Indiana Statehouse

Indiana Statehouse

INDIANAPOLIS — Indiana law enforcement is entering a brave new world where police can obtain and test any Hoosier's DNA profile against crime scene evidence, so long as a prosecutor can show the person probably committed a felony.

Republican Gov. Eric Holcomb on Friday signed into law Senate Enrolled Act 322 requiring police to take a cheek swab DNA sample from every person arrested for a felony, starting in 2018.

Currently, only individuals convicted of felonies have their DNA records permanently entered into a state police database.

State Sen. Erin Houchin, R-Salem, the sponsor of the new law, said she expects police will catch more criminals once they have a bigger pool of DNA records to check against blood, fluids and other detritus gathered at crime scenes.

She also refused to rule out someday expanding the DNA collection mandate to include those arrested for misdemeanors or traffic infractions.

"DNA profiling is an accurate, widely used tool that will help law enforcement solve crimes and convict those who are responsible," Houchin said.

The new law provides that an individual's DNA sample only will be added to the state's database after a judge affirms that police had probable cause to arrest the person, which means it's more likely than not the person committed the crime he or she is accused of.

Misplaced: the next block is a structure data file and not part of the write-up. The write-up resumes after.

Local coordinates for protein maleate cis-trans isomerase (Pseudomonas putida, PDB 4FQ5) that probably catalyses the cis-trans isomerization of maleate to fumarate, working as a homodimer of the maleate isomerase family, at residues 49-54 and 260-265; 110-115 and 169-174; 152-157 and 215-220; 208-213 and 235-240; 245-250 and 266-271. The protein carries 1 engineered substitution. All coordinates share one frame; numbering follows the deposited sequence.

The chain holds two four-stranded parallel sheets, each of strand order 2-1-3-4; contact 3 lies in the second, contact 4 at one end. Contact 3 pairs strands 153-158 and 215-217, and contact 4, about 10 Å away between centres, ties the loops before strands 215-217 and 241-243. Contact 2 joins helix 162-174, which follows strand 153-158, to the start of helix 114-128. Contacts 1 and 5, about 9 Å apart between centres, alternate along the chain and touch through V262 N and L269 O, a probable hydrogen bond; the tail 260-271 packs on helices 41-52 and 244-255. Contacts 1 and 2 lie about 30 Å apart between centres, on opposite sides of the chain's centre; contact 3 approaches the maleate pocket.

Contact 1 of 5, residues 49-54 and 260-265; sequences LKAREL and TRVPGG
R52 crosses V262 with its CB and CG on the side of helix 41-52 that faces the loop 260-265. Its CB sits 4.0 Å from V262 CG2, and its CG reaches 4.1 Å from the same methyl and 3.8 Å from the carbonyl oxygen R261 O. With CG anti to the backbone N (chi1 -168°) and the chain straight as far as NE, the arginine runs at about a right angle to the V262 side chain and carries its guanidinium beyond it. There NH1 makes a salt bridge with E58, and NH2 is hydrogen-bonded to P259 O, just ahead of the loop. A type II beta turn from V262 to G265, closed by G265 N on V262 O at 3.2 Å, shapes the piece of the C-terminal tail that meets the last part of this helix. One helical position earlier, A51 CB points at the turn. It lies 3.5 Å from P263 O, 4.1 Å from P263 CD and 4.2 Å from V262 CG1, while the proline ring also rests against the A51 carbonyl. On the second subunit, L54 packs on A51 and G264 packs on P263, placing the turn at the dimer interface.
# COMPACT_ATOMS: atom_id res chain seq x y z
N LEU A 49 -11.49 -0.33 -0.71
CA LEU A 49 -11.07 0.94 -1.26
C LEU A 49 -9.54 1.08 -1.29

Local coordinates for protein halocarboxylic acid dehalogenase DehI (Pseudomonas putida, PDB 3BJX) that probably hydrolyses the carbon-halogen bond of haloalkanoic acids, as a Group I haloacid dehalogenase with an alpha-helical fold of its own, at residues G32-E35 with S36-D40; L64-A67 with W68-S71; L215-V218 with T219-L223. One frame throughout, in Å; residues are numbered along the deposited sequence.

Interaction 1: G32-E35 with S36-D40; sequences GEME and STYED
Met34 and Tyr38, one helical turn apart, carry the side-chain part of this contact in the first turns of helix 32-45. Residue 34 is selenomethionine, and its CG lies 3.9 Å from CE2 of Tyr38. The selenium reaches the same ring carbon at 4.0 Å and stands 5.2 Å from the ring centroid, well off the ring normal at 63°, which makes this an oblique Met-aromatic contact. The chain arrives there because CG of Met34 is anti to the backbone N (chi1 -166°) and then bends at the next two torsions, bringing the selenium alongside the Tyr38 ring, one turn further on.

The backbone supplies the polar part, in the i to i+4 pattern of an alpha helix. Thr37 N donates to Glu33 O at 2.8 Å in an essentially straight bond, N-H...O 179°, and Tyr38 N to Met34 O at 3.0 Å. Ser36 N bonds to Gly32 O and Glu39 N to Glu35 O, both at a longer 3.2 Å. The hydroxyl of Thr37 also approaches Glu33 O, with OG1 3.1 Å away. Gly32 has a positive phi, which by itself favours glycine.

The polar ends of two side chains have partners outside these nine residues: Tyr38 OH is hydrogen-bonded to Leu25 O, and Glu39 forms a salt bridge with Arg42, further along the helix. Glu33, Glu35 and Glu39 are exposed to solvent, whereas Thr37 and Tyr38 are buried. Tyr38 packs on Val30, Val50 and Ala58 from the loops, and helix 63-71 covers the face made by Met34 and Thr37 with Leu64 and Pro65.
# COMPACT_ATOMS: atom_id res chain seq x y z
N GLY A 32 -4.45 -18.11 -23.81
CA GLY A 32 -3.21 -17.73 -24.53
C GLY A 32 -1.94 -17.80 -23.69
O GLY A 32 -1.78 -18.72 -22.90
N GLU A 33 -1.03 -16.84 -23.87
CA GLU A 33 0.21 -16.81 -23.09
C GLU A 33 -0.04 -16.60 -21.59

That's a significantly lower standard than the guilt beyond a reasonable doubt required for conviction.

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If prosecutors are unable to convict, the law establishes a process for the person to request his or her DNA be expunged from the state database.

However, the Indiana Code also provides that if the record is not deleted as requested, that oversight does not invalidate any future arrest or conviction based on DNA evidence that shouldn't be in the database.

State Sen. Mike Young, R-Indianapolis, opposed the measure because he said it runs afoul of 4th Amendment protections against illegal police searches because an arrestee's DNA record will be used for investigatory purposes, not just identification.

"This is no different than the government coming in your house looking for evidence to see if there's anything laying around that they might be able to put together to find out you committed another crime. There is no difference," Young said.

"Why can't we just do it the right way and get a warrant?" he asked.

The law was approved 36-13 by the Senate and 84-13 in the House. Both chambers are Republican-controlled.

State Sen. Eddie Melton, D-Merrillville, and state Sen. Lonnie Randolph, D-East Chicago, were the only Northwest Indiana lawmakers to vote against the proposal.

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